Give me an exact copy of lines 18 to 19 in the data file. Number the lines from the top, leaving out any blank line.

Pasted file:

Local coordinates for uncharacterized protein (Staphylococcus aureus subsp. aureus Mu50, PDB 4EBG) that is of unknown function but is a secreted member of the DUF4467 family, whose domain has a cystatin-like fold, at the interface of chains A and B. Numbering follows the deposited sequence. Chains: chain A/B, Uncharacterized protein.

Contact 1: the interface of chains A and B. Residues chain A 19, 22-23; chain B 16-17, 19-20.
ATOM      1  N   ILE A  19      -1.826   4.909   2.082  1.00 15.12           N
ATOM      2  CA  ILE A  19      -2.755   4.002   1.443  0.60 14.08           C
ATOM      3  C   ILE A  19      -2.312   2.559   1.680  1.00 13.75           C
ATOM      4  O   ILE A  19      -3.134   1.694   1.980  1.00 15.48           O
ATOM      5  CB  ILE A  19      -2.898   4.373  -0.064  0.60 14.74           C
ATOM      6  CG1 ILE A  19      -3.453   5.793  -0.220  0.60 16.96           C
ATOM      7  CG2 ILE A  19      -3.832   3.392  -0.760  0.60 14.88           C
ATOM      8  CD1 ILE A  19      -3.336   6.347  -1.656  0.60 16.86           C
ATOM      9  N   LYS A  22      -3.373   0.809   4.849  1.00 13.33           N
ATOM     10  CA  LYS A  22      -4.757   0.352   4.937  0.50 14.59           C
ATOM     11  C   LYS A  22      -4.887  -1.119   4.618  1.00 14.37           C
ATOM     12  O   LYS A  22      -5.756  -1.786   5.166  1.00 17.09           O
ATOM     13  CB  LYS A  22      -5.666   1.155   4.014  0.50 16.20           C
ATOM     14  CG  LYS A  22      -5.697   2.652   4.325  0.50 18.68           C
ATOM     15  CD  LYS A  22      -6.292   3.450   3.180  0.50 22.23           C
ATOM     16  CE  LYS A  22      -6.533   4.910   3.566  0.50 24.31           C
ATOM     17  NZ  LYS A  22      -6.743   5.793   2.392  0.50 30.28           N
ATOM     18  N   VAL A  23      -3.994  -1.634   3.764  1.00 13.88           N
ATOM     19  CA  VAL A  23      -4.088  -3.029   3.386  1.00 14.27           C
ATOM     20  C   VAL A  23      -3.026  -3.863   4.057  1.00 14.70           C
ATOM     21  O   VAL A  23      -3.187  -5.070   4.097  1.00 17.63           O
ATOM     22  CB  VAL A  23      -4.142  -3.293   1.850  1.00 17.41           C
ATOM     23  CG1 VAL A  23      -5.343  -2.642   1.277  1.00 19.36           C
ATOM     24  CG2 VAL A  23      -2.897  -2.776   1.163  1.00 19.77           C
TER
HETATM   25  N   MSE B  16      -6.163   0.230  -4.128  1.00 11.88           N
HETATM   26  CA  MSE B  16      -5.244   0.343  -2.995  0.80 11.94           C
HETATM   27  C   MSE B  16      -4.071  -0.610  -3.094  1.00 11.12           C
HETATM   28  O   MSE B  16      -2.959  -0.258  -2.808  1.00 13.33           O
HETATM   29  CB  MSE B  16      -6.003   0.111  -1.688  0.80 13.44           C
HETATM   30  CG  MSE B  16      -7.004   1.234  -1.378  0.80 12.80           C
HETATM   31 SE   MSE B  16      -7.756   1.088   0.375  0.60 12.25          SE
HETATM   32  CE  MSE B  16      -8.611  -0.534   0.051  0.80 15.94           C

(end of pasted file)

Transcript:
ATOM     16  CE  LYS A  22      -6.533   4.910   3.566  0.50 24.31           C
ATOM     17  NZ  LYS A  22      -6.743   5.793   2.392  0.50 30.28           N